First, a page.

Dozens of McHenry County candidates line up to file for 2022 election

  • McHenry County Clerk Chief Deputy Debra Nieto helps McHenry County Board District 6 candidate Carl Kamienski with his paperwork as he waits to file his candidate forms Monday morning at the clerk's office in Woodstock.

    McHenry County Clerk Chief Deputy Debra Nieto helps McHenry County Board District 6 candidate Carl Kamienski with his paperwork as he waits to file his candidate forms Monday morning at the clerk's office in Woodstock. Gregory Shaver/Shaw Media

 
 
Updated 3/7/2022 5:40 PM

McHenry County political candidates lined up Monday morning outside the county clerk's office for their chance to have their name first on the ballot.

Dozens stood in a line outside the office before its 8 a.m. opening, with the first, sheriff candidate Tony Colatorti, saying he arrived around 6 a.m. His first time running for office, Colatorti said showing up that early shows his determination and will.

 

"I wanted to get here first," he said. "I'm proud of what I'm doing, and I'm here for the people."

His opponent, Robb Tadelman, the county's undersheriff, also was toward the front of the line. Tadelman said he enjoys the challenge of competing for the position of sheriff.

"I'm an old-school athlete, so I like a little bit of competition," he said.

Candidates in line when the clerk's office opened will get to have their name first on the ballot. For races where multiple competitors showed up, a lottery will take place on March 17 to determine the order.

The entire McHenry County Board, along with a handful of countywide positions and state offices, will be on the ballot this year. The county board will look much different after the upcoming election, as all 24 seats are up for election. After November, only 18 seats will remain.

Meanwhile, the primary has been pushed back to June 28. It shrank the window of campaigning for the general election in November, County Clerk Joe Tirio said.

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"We've got a compressed election cycle," Tirio said. "We really have some tight timeframes."

McHenry County Board

County board member Michael Vijuk, D-Cary, who currently represents District 1, is seeking another term on the board. But he said this is his third time running for a public office.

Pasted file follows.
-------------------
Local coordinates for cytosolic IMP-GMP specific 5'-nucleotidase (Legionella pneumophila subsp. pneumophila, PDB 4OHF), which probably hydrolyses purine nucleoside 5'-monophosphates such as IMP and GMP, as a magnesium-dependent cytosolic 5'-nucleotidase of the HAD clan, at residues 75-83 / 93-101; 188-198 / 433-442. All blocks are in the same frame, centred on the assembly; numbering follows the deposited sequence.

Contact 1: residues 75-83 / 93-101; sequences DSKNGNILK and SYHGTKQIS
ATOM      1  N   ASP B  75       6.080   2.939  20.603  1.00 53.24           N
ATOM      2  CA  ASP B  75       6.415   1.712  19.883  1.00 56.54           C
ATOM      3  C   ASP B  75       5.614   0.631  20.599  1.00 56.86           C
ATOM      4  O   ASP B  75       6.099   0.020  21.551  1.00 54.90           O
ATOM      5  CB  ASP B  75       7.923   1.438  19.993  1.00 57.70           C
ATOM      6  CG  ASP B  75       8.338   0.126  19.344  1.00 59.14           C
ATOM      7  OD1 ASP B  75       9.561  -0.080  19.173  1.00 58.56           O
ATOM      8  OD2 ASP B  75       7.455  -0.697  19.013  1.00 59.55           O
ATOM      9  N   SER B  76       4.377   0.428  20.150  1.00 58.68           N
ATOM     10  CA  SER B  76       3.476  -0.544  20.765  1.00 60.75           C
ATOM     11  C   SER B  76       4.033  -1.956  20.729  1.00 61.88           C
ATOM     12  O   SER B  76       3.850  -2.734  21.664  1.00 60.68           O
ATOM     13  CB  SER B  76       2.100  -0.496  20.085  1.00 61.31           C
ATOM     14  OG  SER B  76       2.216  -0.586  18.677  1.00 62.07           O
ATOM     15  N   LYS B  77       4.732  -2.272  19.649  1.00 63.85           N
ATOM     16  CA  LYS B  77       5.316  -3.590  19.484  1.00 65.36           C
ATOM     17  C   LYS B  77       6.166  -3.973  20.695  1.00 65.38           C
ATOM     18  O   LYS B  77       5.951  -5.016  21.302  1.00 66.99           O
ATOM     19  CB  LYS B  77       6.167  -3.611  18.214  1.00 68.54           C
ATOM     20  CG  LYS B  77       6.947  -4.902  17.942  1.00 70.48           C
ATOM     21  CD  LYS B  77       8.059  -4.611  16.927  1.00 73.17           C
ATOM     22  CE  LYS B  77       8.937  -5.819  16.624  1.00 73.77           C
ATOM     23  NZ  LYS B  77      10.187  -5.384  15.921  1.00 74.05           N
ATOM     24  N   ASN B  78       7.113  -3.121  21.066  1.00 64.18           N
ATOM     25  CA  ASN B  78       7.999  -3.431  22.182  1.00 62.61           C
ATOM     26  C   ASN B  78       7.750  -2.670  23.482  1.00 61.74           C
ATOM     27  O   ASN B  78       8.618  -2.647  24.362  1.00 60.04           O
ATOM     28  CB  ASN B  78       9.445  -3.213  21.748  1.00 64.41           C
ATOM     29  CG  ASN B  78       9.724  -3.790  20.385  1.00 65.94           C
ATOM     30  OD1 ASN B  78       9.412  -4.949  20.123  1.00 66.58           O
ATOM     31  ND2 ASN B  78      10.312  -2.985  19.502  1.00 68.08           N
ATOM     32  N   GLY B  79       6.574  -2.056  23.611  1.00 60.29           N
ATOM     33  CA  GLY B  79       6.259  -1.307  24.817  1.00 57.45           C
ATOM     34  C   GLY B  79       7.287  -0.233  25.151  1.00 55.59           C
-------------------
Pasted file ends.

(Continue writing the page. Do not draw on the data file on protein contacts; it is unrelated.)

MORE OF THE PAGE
"I feel more experienced," he said. "I think the level of anxiousness is maybe slightly less."

Carl Kamienski, a Republican challenger running for a District 6 seat, said he was inspired to run by Chuck Wheeler, a board member who died in 2020, and state Sen. Craig Wilcox, who previously ran for the county board before being appointed to his current role.

"Seeing what's going on in the county board, here's a chance to continue (Wilcox and Wheeler's) work," he said.

Thomas Pavelka, a challenger for District 2 of the county board, was passed up twice for an appointment to the board, despite having been the Democrats' top choice to fill two separate seats. Now he's taking it into his own hands, he said.

County board member John Collins, D-Crystal Lake, was one of those appointed instead of Pavelka. He said Monday it feels different knowing it's no longer about just those with the power to appoint. Now, it comes down to being validated by the county's voters, he said.

                                                                                                                                                                                                                       
 

John Reinert, a former board member who lost out in the previous election, is running again to try and win back his seat. He said he thinks people are seeking more of a conservative set of values on the board.

Countywide offices

Andrew Georgi is running to unseat Tirio for county clerk in his second go at the office. Georgi was previously a village trustee in Hebron. He also ran for a county board seat in the past. He said he doesn't think the clerk position should be partisan.

"This time I have a primary challenger, so that's a little different," he said.

Diana Hartmann, the county's current regional superintendent, was appointed to her role in January, but she will have to fight to keep her seat this year.

Hartmann said she has never run for public office, having only been a teacher and administrator in school districts. In deciding to go for the job, she said she felt somebody needed to step up and work on the issues she said had cropped up in public education.

"The office needs to be cleaned up and cleaned out and more services brought to the office," she said.

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